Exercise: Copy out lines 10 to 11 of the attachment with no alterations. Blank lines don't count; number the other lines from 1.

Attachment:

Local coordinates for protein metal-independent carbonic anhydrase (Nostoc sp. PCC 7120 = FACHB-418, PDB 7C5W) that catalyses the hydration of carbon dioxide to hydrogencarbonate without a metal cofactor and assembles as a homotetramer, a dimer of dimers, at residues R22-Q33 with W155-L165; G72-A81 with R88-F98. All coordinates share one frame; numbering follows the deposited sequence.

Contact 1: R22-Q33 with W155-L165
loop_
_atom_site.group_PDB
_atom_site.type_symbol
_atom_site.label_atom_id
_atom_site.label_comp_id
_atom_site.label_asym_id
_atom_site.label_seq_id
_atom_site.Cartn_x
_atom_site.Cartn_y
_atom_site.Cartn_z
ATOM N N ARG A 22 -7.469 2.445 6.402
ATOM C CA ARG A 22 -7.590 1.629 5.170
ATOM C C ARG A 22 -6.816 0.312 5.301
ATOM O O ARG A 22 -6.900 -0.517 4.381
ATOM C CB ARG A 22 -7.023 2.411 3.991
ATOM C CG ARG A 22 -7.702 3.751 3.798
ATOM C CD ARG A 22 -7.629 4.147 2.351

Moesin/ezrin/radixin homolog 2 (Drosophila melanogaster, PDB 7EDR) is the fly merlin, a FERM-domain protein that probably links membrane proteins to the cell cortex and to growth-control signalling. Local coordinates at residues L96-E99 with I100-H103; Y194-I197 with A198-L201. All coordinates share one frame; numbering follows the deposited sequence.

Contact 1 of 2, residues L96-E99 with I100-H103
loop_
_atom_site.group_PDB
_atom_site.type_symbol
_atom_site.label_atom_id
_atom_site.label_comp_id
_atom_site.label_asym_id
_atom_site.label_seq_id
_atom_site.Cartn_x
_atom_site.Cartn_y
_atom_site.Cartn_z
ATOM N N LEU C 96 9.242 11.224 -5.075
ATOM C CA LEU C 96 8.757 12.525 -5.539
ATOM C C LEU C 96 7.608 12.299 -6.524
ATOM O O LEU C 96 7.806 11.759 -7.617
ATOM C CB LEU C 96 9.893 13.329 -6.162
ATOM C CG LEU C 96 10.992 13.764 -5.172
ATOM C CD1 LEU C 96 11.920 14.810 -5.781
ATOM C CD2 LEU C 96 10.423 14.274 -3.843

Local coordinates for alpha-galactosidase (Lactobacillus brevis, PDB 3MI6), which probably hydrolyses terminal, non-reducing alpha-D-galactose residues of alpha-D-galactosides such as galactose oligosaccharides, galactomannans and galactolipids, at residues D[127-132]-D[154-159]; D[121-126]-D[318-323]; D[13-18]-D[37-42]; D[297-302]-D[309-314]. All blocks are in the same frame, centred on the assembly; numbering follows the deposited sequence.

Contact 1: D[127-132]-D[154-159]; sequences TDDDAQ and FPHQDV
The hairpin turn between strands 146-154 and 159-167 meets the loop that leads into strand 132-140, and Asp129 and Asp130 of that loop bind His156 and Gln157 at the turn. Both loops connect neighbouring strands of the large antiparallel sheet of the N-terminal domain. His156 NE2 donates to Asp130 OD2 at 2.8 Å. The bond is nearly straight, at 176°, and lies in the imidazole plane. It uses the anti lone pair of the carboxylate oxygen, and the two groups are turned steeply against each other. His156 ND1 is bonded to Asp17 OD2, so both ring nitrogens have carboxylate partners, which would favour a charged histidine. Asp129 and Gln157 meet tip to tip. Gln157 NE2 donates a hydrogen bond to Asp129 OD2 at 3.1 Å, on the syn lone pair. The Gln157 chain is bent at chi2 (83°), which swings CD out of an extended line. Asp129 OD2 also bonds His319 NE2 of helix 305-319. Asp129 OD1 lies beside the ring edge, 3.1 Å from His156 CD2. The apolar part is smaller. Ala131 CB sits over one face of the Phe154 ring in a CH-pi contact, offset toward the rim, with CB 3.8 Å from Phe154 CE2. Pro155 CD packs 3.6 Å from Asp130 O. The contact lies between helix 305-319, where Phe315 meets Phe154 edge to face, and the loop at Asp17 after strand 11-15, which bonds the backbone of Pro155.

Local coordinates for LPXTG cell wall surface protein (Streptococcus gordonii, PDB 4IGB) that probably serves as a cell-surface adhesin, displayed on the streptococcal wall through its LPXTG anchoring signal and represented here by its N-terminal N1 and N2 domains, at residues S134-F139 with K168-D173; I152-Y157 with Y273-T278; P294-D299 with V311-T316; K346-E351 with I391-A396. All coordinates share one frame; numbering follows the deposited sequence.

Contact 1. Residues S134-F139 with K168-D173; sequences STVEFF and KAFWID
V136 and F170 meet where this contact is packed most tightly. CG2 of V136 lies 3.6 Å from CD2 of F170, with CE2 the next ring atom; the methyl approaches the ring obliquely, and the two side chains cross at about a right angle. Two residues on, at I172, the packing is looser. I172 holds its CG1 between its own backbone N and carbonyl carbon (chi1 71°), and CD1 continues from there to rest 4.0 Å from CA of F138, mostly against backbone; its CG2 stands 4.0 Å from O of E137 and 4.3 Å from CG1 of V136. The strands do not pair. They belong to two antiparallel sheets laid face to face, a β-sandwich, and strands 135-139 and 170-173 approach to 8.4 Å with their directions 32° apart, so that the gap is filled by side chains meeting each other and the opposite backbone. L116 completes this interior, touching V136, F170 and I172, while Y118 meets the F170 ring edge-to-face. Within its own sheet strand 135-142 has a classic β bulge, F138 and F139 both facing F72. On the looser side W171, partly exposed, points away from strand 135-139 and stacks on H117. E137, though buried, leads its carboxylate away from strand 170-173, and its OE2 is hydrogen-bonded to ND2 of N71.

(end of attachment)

_atom_site.Cartn_x
_atom_site.Cartn_y